This is a slightly different post today. I’ve decided to talk about the student violin that I own, the Mendini MV300 by Cecilio. I’ve had it since December (I started playing in October but had a different violin then), so I suppose you could say I’ve really had a chance to break it in and get the hangs of its pros and cons. The MV300 tends to get a bad rap, but I think that’s rather unfair. For a beginner violin, something to just get you started with playing, you’d be hard pressed to find something better.
In every aspect this is a real violin–it won’t get you into Carnegie Hall, but it will help you learn the groundwork for getting there. (If I’m wrong and someone out there did play this for their Carnegie Hall audition, please post a video because I would love to see that.) It’s made of wood, which is important. Mine did have a few dings/scratches around the peg box, but it isn’t anything that negatively impacts the playing; it’s really just cosmetic. And speaking of pegs, the ones on mine were a little hard to tune at first; however, after a few weeks my violin became the easiest thing ever to tune (way easier than my old one–some frustrating memories there).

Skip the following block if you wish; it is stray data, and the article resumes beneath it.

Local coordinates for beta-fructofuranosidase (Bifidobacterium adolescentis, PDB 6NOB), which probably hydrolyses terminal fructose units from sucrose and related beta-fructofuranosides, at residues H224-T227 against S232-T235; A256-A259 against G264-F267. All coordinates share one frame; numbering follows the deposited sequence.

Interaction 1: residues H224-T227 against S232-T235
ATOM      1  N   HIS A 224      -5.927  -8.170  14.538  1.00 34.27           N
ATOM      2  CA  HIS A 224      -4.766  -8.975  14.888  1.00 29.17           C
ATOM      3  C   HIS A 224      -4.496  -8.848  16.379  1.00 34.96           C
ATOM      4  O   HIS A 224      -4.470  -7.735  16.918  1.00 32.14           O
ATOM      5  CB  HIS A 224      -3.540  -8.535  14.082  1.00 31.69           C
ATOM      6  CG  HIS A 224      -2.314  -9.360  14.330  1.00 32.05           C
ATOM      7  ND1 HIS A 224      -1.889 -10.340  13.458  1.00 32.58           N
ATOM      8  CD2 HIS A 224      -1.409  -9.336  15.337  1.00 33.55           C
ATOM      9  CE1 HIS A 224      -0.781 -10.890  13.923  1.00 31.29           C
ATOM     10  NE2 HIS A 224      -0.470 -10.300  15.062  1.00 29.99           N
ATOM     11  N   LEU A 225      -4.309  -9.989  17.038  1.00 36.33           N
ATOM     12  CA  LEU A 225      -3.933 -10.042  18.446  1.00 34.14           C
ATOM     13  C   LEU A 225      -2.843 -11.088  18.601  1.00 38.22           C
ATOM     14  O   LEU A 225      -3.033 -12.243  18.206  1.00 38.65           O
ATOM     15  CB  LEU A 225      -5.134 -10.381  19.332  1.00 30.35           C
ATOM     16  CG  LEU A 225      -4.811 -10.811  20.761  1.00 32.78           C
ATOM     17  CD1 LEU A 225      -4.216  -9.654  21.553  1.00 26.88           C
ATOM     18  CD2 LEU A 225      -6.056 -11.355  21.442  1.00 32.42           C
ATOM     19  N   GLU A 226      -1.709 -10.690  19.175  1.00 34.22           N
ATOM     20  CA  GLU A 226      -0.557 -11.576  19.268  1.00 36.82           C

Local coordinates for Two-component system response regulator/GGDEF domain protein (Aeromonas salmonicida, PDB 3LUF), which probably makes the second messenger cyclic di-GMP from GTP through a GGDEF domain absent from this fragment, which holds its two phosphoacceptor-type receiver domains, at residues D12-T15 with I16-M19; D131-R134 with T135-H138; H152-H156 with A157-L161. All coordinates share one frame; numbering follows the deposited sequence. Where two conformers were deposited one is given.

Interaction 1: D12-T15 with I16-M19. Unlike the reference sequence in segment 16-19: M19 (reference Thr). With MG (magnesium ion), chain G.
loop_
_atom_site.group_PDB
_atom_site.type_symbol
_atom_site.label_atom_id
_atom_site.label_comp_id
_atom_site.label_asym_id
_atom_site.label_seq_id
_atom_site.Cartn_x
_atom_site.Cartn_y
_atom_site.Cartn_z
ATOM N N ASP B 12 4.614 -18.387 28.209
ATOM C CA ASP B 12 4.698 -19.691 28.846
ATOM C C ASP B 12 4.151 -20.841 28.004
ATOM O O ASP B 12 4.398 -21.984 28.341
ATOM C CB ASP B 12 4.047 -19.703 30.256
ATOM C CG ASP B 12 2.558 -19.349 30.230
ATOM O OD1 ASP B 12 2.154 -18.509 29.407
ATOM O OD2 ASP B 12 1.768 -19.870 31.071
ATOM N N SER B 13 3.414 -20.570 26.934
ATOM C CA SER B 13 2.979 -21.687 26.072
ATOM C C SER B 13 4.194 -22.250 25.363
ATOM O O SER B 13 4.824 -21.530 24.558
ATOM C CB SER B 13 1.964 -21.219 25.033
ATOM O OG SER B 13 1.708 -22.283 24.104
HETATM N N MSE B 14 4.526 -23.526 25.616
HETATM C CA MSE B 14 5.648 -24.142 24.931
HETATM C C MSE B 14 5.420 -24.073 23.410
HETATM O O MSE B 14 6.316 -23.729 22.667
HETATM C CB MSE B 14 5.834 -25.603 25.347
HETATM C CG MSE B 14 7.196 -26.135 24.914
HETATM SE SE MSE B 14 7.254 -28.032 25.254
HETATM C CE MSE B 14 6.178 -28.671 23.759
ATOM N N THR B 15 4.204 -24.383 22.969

According to a violin repair man who checked over my MV300, some Mendinis have had problems with wood quality; I’m putting that out there to try to provide a balanced review. And you might want to put some new strings on it (and possibly invest in better rosin). But honestly, I am really happy with this violin and would definitely recommend it to anyone interested in learning.
If you need some extra persuasion, check out this review from Alison Sparrow the Online Piano and Violin Tutor. She’s a professional violinist with twenty years of experience who reviewed the Mendini MV300 and was really impressed.